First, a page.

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  1. Fred Thornton
    September 22, 2022 @ 10:20 am

    War is ugly business, always has been and always will be. Culture wars are no different. I read this article yesterday, and I’ve been thinking about it. The plight of the modern Literature Teacher resolves as collateral damages worked on a population of folks who have been marked “expendable”. There is no question that in a culture war those who teach literature should be OFF the targeting list. They stand with one foot in art and the other in history, there’s no way they can do their job properly when their classrooms are effectively the front lines of (cultural) warfare. In anything resembling a cultural war fought Geneva clean they should by rights be fully neutral non-combatants protected at best effort by both or all sides.

    This presentation is overloaded to absolute perfection with what has become the mandatory elements of social indoctrination the fauxLiberal demand the public education system inflict on the kids. It reads more like a military parade of armored assault vehicles than anything else. They didn’t miss one of ’em, they’ve all rolled by. It’s almost like someone was working from a list of approved attack rhetoric that will inevitably end up hanging like multiple nooses around the doomed Lit Teachers neck. I’m speaking of course about what the fauxLiberal forces use to manipulate the MAGA bunch into mindlessly overreacting in a totally predictable manner.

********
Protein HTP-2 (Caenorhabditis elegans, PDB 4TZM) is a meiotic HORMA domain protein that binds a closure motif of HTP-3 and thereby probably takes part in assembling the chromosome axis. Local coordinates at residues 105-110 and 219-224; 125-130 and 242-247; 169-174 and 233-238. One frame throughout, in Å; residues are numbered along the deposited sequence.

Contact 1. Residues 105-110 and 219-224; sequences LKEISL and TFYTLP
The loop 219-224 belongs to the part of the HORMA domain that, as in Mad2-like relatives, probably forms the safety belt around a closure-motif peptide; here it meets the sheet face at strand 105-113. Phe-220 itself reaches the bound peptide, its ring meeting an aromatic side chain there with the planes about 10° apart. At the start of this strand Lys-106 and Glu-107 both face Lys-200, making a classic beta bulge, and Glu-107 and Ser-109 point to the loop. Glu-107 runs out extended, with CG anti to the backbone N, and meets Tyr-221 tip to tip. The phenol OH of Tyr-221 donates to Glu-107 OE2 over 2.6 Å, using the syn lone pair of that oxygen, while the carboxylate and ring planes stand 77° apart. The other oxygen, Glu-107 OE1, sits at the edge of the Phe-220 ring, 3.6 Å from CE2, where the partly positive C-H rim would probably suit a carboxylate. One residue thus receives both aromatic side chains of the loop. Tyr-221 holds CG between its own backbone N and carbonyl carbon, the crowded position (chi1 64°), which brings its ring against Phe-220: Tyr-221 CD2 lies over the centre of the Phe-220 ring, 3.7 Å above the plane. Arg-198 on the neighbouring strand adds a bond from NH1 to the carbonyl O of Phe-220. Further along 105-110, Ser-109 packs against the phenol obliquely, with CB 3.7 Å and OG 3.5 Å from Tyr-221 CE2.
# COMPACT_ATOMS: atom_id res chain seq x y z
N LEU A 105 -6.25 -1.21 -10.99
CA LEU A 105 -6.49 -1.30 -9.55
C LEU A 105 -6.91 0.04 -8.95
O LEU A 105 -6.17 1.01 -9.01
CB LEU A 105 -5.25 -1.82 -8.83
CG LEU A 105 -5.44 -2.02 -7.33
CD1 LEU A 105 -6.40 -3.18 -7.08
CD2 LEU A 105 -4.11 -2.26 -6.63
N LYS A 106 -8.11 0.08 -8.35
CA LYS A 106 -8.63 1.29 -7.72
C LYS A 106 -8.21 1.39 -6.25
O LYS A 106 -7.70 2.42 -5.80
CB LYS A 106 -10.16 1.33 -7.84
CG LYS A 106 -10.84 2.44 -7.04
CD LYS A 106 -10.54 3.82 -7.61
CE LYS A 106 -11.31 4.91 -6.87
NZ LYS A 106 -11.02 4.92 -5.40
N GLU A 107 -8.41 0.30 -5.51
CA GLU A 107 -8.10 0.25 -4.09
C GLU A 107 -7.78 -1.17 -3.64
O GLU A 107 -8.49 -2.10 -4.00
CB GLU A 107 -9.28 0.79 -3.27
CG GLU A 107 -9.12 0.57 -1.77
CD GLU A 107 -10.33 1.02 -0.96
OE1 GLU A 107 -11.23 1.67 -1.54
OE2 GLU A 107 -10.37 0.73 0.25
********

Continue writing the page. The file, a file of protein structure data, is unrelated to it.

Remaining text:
To my reading this is solid evidence that empire academia, who perhaps by accident or perhaps with ignoble intent created (and now must attempt to control) both factors is no one’s innocent. But then again, I’ve known for a long time they have no compunctions about using a civilian population, aka the kids in the public school classrooms they control, as a metaphorical meat shield to minimize their casualty count as they attempt to advance their agenda on the field of battle.

    Oh, and in defense of one of my childhood favorites? Get real guys. Jim had something Huck did not. Jim knew what he was worth, sold as a slave he was worth $800 dollars and that was a lot of money in the vintage where that story was set. He was premium stock, a source of personal pride even if in a totally fubard way. Huck on the other hand, who had been pushed out the very bottom of his society didn’t even have that much. I’m pretty sure that was a big part of what Sam was trying to say.